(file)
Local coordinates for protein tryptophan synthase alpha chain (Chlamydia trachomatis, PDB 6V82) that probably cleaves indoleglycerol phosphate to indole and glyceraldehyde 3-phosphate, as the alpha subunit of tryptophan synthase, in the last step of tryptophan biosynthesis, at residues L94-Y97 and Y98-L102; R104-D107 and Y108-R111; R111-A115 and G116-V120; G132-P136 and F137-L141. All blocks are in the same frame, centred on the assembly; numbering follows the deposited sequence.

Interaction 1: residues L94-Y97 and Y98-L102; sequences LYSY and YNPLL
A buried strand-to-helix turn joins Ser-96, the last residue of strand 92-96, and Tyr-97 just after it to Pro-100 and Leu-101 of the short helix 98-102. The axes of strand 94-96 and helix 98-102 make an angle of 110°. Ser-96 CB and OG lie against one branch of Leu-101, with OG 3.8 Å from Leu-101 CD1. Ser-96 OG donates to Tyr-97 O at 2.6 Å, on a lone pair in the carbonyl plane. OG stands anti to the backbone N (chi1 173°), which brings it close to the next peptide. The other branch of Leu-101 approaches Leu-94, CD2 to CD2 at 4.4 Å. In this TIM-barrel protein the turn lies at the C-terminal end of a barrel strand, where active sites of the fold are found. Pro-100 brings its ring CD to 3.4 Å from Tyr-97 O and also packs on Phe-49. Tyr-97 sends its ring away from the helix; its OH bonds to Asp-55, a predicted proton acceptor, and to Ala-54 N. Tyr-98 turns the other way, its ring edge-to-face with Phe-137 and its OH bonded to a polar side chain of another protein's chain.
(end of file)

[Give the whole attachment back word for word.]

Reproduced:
Local coordinates for protein tryptophan synthase alpha chain (Chlamydia trachomatis, PDB 6V82) that probably cleaves indoleglycerol phosphate to indole and glyceraldehyde 3-phosphate, as the alpha subunit of tryptophan synthase, in the last step of tryptophan biosynthesis, at residues L94-Y97 and Y98-L102; R104-D107 and Y108-R111; R111-A115 and G116-V120; G132-P136 and F137-L141. All blocks are in the same frame, centred on the assembly; numbering follows the deposited sequence.

Interaction 1: residues L94-Y97 and Y98-L102; sequences LYSY and YNPLL
A buried strand-to-helix turn joins Ser-96, the last residue of strand 92-96, and Tyr-97 just after it to Pro-100 and Leu-101 of the short helix 98-102. The axes of strand 94-96 and helix 98-102 make an angle of 110°. Ser-96 CB and OG lie against one branch of Leu-101, with OG 3.8 Å from Leu-101 CD1. Ser-96 OG donates to Tyr-97 O at 2.6 Å, on a lone pair in the carbonyl plane. OG stands anti to the backbone N (chi1 173°), which brings it close to the next peptide. The other branch of Leu-101 approaches Leu-94, CD2 to CD2 at 4.4 Å. In this TIM-barrel protein the turn lies at the C-terminal end of a barrel strand, where active sites of the fold are found. Pro-100 brings its ring CD to 3.4 Å from Tyr-97 O and also packs on Phe-49. Tyr-97 sends its ring away from the helix; its OH bonds to Asp-55, a predicted proton acceptor, and to Ala-54 N. Tyr-98 turns the other way, its ring edge-to-face with Phe-137 and its OH bonded to a polar side chain of another protein's chain.